Multipass includes a system tray GUI that makes managing your virtual machines simple and efficient.
Multipass is one of the easiest virtual machine (VM) tools I have ever used. Period. Not only does it make spinning up a VM fast and easy, it makes it incredibly simple to manage those VMs, so you can start developing for your cloud, edge, IoT, or any given type of technology right away. In fact, Multipass includes a system tray tool that makes it possible for you to, with a quick click, start and stop a VM and even enter the VM’s shell.
I’m going to show you just how easy this tool is to use. I’ll be demonstrating on POP!_OS Linux, but the process is the same on any Linux distribution that supports Multipass.
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What you’ll need
The only thing you’ll need is a Linux desktop distribution with Multipass installed. If you’ve not already installed Multipass, read: How to use Multipass, a new tool for launching virtual machines.
How to create a virtual machine
If you haven’t already created a virtual machine, you’ll need one before you can manage it from the system tray. Let’s launch a basic VM, based on the latest daily release of Ubuntu. This can be done with the command:
multipass launch --name=ubuntuvm daily:20.04
This will launch a virtual machine, named ubuntuvm. If you issue the command multipass list, you’ll see the new virtual machine in a running state with an associated IP address (Figure A).
To gain access to that VM, you would issue the command:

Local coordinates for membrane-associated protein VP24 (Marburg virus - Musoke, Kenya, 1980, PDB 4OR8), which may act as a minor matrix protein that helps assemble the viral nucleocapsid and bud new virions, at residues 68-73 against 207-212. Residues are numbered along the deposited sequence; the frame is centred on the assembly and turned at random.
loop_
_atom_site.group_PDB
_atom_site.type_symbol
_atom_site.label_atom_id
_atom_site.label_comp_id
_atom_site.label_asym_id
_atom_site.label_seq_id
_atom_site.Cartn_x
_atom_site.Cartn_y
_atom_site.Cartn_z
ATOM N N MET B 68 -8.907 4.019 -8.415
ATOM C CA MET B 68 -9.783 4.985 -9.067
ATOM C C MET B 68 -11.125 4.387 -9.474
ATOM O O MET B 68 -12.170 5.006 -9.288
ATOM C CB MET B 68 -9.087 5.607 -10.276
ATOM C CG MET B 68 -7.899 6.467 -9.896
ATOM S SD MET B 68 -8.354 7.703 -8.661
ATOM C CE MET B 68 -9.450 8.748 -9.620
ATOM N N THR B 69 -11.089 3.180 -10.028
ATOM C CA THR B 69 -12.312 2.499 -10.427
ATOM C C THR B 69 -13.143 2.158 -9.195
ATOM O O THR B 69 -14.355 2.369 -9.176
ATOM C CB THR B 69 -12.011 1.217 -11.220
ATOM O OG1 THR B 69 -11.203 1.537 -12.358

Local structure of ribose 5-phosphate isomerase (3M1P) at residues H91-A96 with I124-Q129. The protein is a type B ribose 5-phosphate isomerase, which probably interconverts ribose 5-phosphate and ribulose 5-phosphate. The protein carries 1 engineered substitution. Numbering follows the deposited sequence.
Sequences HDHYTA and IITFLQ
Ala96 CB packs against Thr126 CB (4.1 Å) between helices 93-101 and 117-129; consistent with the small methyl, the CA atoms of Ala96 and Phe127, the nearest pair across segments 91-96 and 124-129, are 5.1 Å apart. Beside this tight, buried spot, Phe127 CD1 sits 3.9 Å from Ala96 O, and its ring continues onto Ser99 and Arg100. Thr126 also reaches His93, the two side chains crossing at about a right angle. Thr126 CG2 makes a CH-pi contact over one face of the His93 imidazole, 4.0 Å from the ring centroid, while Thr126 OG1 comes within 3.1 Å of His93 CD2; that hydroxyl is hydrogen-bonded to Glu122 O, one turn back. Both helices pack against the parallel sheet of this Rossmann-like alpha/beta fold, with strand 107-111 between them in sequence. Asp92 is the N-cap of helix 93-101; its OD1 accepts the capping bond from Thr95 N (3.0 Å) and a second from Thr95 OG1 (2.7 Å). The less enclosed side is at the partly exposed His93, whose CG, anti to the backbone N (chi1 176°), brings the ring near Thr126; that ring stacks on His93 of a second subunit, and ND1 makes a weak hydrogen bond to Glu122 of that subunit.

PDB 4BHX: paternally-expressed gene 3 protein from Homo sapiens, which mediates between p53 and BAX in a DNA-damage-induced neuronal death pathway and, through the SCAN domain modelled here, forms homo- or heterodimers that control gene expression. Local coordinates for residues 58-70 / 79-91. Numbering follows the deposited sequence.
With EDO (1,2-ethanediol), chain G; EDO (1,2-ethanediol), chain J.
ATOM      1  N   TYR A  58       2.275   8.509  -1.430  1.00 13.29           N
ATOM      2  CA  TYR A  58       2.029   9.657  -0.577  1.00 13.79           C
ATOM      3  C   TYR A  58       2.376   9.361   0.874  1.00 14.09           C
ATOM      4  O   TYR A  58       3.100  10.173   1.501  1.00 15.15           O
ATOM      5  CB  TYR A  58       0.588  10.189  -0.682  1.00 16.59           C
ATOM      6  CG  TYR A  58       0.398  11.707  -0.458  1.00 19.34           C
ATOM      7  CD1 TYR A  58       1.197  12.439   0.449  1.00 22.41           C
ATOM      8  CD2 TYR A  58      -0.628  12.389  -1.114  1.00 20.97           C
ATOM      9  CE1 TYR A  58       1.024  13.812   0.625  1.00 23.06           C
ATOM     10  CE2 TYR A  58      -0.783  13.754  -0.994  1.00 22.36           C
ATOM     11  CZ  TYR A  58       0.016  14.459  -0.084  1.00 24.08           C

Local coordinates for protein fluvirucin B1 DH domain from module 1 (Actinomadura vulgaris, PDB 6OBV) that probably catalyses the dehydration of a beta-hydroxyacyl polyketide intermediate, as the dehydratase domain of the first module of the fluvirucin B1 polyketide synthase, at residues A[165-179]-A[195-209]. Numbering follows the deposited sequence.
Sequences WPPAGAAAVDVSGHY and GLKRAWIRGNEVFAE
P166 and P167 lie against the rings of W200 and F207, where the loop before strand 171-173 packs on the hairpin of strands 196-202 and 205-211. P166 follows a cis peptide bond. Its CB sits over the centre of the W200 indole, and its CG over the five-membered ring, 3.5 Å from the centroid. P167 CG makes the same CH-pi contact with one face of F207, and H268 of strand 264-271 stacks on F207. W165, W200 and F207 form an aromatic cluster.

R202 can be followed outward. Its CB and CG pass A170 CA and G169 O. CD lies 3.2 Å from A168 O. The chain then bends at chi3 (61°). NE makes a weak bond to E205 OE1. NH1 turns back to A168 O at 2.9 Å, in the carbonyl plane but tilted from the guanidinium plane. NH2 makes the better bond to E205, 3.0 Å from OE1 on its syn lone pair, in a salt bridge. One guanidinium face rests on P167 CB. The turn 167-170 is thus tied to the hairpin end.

multipass shell ubuntuvm
This will land you inside of the newly launched VM, where you can start developing.
Once you’re finished working, get out of the shell with the exit command and then stop the VM with the command:
multipass stop ubuntuvm
Let’s make it easier
Thanks to the Multipass system tray indicator, you can avoid running those commands to start, enter, and stop your VMs. If you look at your system tray, you’ll see an orange circle with a white M in the center. Click that icon to reveal the Multipass GUI menu (Figure B).
To start the ubuntuvm virtual machine, click ubuntuvm | Start (Figure C).
Once the VM has started, it will then be listed as running (Figure D).
With the VM now running, you can access the shell by clicking the Multipass icon and then clicking ubuntuvm | Shell. A new terminal window will open at the bash prompt within the virtual machine (Figure E).
You can now begin working within the virtual machine. Once you’re done, leave the shell via the exit command, which will also close the shell terminal. If you need, you can then stop the VM by clicking the Multipass icon and then clicking ubuntuvm | Stop.
The only things you cannot do with the GUI are launching a new virtual machine and deleting an existing virtual machine. Maybe those features will come in future iterations of the software, but in the meantime you’ll have to touch the command line for those two tasks.
Even with the limitations, the Multipass system tray GUI is the tool to use to make this solution an efficient means to work with virtual machines.